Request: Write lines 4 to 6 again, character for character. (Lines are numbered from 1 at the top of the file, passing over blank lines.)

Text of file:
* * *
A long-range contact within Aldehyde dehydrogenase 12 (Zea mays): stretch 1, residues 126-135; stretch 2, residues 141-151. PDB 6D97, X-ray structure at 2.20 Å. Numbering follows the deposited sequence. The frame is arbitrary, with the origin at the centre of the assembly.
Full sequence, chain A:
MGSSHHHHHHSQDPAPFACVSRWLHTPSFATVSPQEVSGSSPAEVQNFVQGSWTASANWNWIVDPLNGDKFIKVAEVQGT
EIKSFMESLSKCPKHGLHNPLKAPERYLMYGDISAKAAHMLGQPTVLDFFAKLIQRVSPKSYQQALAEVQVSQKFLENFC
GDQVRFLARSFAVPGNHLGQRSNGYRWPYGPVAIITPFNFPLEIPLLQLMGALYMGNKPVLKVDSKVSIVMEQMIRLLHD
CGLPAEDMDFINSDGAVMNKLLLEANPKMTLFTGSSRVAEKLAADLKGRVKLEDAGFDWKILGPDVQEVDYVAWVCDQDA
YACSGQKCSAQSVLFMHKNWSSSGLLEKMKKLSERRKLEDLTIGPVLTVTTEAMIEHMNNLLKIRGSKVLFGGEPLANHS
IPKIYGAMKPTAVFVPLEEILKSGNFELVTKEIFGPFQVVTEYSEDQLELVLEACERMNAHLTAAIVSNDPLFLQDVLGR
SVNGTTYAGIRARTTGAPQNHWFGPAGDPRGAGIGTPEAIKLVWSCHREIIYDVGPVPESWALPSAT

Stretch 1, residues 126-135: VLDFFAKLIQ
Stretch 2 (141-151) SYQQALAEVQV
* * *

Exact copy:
EIKSFMESLSKCPKHGLHNPLKAPERYLMYGDISAKAAHMLGQPTVLDFFAKLIQRVSPKSYQQALAEVQVSQKFLENFC
GDQVRFLARSFAVPGNHLGQRSNGYRWPYGPVAIITPFNFPLEIPLLQLMGALYMGNKPVLKVDSKVSIVMEQMIRLLHD
CGLPAEDMDFINSDGAVMNKLLLEANPKMTLFTGSSRVAEKLAADLKGRVKLEDAGFDWKILGPDVQEVDYVAWVCDQDA